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Teel: Geographic 'pods' could be the key to salvaging ACC football season

Teel: Geographic 'pods' could be the key to salvaging ACC football season

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David Cutcliffe has a stock response to the myriad crises he confronts these days as a parent and as Duke’s football coach.

“It’s 2020.”

Translation: Expect to get blindsided by the pandemic, and when you do, understand that solutions can be as extraordinary as the times.

For example, Cutcliffe has no reservations about the ACC possibly adopting a regionalized, virtually conference-only football schedule.

“If you have to play somebody twice,” he said, “play ’em twice. … Just make it easy to play some games. I think the public would enjoy that, just the uniqueness of a season that certainly we will all remember.”

If there is a season, and that’s a massive if, home-and-homes among ACC teams could be the rule rather than exception, saving athletic departments considerable travel costs.

One proposal league athletic directors are considering is dividing the ACC’s 15 schools — traditional football independent and partial conference member Notre Dame would be included — into three geographic pods of five. Teams would play each pod rival twice, accounting for eight games.

The aim then would be, in concert with the Southeastern Conference, to add a ninth, and hopefully 10th, contest for each school, preserving the four annual ACC-SEC in-state rivalries: Clemson-South Carolina, Florida State-Florida, Georgia Tech-Georgia and Louisville-Kentucky.

With coronavirus cases spiking, a regular season beyond 10 games appears to be a pipe dream. And that would hold true if the season were delayed until spring, since staging two complete college football seasons in a calendar year would be logistically and morally — think player safety — untenable.

Now pods and multiple games against an opponent aren’t the sole way to craft an abbreviated season. The ACC could retain its divisions, Coastal and Atlantic, and count only those six games in the league standings, creating more flexibility with the remainder of the schedule and still preserving the ACC-SEC dates.

Before delving into details, a nugget on the savings of regionalized competition. Depending on distance, charter flights for ACC football teams cost approximately $80,000-$100,000 per game. Bus trips cost about one-fifth as much, $15,000-$25,000.

Multiply that savings times a few road games and you’re talking real money, especially when athletic departments are slashing salaries, furloughing staff and eliminating positions. Spending $200,000 less on football travel might save a job or two.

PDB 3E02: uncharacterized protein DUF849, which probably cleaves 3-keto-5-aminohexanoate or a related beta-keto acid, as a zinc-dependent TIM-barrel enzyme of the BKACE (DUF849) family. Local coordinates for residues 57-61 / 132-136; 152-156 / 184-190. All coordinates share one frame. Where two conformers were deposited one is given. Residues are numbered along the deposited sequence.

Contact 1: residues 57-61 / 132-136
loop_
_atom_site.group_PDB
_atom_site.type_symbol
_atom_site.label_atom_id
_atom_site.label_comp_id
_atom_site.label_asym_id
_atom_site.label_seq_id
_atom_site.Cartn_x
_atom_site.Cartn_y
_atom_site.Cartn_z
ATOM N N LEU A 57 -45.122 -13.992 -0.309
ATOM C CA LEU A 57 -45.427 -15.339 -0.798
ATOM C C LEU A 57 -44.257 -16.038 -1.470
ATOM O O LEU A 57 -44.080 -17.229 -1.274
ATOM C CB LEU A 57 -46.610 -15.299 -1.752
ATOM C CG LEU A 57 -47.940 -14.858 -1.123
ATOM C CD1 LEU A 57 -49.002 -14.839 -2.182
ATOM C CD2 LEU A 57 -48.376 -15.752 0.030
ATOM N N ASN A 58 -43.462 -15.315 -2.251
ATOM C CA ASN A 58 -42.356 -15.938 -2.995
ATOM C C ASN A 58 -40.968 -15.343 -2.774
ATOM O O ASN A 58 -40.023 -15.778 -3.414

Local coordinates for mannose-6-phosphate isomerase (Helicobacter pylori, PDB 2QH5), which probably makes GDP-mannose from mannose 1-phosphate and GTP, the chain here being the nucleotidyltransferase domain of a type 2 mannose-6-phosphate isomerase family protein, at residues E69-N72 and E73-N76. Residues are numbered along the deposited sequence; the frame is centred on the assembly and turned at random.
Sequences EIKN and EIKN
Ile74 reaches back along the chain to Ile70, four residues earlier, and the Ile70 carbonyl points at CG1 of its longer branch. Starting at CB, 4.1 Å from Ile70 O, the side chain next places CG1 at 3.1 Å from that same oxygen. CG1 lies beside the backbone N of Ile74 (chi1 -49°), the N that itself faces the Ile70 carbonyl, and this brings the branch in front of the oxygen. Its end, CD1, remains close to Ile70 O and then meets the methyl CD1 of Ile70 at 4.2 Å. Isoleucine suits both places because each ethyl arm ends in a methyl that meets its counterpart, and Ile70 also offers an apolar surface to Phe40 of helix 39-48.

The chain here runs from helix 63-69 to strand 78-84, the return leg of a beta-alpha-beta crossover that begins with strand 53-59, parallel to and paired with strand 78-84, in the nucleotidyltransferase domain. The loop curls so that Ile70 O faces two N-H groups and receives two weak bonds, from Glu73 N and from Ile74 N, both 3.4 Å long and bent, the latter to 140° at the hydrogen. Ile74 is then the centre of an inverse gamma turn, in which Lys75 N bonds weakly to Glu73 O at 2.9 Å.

Such is the allure of pods. There are innumerable ways to arrange them, but here are three to spark debate.

None, by the way, is ideal. The North Carolina and/or Virginia schools have to be separated, and balance would prove elusive. But ideal left town months ago.

Remember, teams in different pods can play one another, but probably not twice.

Option No. 1

Pod A: Miami, Florida State, Georgia Tech, North Carolina, Duke.

Pod B: Virginia Tech, Virginia, Clemson, N.C. State, Wake Forest.

Pod C: Syracuse, Boston College, Pittsburgh, Louisville, Notre Dame.

Option No. 2

Pod A: Miami, Florida State, Georgia Tech, Clemson, Virginia Tech.

Pod B: North Carolina, N.C. State, Duke, Wake Forest, Virginia.

Pod C: Syracuse, Boston College, Pittsburgh, Louisville, Notre Dame.

Option No. 3

Pod A: Miami, Florida State, Georgia Tech, Clemson, Louisville.

Pod B: North Carolina, N.C. State, Duke, Wake Forest, Virginia.

Pod C: Syracuse, Boston College, Pittsburgh, Notre Dame, Virginia Tech.

“This is a time for innovation and unique solutions,” UVA coach Bronco Mendenhall said, “doing the very best we can through the circumstances, and I think that proposal has merit. I’d much prefer to play each team once, not twice, but again, that expands the regional play. I think that probably puts us at more risk than local play, and so the regional pod idea, it might be what the best thing is for us this year.”

Whatever the resolution, Mendenhall has a benchmark for even attempting to play.

“Anything less than eight [games],” he said, “I don’t think would be appropriate to ask of [the players]. So that’s the minimum cutoff I have internally just based on my own threshold, nobody else’s. Anything more than that I think would be worth it, anything less hard to justify, knowing that I understand the revenue part.

“I understand, man, the athletic department’s need for resources. I understand [football’s] effect on other sports, and so I want to help that at the highest level as well.”

Regarding Mendenhall’s preference not to play teams twice: Pods aren’t the sole way to craft an eight- or 10-game regular season. The ACC could retain its divisions, Coastal and Atlantic, and count only those six games in the league standings, creating more flexibility with the remainder of the schedule.

This model could still preserve the ACC-SEC dates and accommodate valued partner Notre Dame.

I’m deranged enough to have modeled team-by-team schedules, with and without pods, but before venturing into those weeds, let’s wait for further clarity on whether a season, fall or spring, is remotely practical.

If your head’s spinning from the uncertainty, you’ve got company. After all, it’s 2020.

@ByDavidTeel

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